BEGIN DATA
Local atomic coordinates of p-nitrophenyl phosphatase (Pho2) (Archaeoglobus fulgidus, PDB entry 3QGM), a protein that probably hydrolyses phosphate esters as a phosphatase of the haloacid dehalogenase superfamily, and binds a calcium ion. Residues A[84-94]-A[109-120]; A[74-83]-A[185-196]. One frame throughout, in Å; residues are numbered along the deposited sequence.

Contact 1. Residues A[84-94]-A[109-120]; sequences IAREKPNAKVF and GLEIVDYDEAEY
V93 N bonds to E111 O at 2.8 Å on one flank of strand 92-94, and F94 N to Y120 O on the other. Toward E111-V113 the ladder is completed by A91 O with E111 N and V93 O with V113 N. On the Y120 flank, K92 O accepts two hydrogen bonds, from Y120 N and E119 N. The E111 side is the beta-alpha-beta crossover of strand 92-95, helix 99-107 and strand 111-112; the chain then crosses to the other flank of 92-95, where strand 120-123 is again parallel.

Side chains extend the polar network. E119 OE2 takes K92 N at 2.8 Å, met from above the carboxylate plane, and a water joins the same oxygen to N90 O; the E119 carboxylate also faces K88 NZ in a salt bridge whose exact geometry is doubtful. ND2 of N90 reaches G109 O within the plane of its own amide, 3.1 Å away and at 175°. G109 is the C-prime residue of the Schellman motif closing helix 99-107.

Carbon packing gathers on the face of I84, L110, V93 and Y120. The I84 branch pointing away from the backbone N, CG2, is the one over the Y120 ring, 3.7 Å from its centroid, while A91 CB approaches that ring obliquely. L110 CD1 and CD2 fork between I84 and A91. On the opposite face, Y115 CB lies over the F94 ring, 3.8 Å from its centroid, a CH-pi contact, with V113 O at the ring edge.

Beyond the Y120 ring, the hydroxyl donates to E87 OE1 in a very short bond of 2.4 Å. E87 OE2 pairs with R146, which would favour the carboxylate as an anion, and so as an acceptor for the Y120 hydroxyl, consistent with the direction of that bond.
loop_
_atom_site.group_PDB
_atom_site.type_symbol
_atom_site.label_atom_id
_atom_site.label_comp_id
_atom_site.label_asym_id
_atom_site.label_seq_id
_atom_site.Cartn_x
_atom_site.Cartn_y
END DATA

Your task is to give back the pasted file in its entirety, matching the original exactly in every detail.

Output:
Local atomic coordinates of p-nitrophenyl phosphatase (Pho2) (Archaeoglobus fulgidus, PDB entry 3QGM), a protein that probably hydrolyses phosphate esters as a phosphatase of the haloacid dehalogenase superfamily, and binds a calcium ion. Residues A[84-94]-A[109-120]; A[74-83]-A[185-196]. One frame throughout, in Å; residues are numbered along the deposited sequence.

Contact 1. Residues A[84-94]-A[109-120]; sequences IAREKPNAKVF and GLEIVDYDEAEY
V93 N bonds to E111 O at 2.8 Å on one flank of strand 92-94, and F94 N to Y120 O on the other. Toward E111-V113 the ladder is completed by A91 O with E111 N and V93 O with V113 N. On the Y120 flank, K92 O accepts two hydrogen bonds, from Y120 N and E119 N. The E111 side is the beta-alpha-beta crossover of strand 92-95, helix 99-107 and strand 111-112; the chain then crosses to the other flank of 92-95, where strand 120-123 is again parallel.

Side chains extend the polar network. E119 OE2 takes K92 N at 2.8 Å, met from above the carboxylate plane, and a water joins the same oxygen to N90 O; the E119 carboxylate also faces K88 NZ in a salt bridge whose exact geometry is doubtful. ND2 of N90 reaches G109 O within the plane of its own amide, 3.1 Å away and at 175°. G109 is the C-prime residue of the Schellman motif closing helix 99-107.

Carbon packing gathers on the face of I84, L110, V93 and Y120. The I84 branch pointing away from the backbone N, CG2, is the one over the Y120 ring, 3.7 Å from its centroid, while A91 CB approaches that ring obliquely. L110 CD1 and CD2 fork between I84 and A91. On the opposite face, Y115 CB lies over the F94 ring, 3.8 Å from its centroid, a CH-pi contact, with V113 O at the ring edge.

Beyond the Y120 ring, the hydroxyl donates to E87 OE1 in a very short bond of 2.4 Å. E87 OE2 pairs with R146, which would favour the carboxylate as an anion, and so as an acceptor for the Y120 hydroxyl, consistent with the direction of that bond.
loop_
_atom_site.group_PDB
_atom_site.type_symbol
_atom_site.label_atom_id
_atom_site.label_comp_id
_atom_site.label_asym_id
_atom_site.label_seq_id
_atom_site.Cartn_x
_atom_site.Cartn_y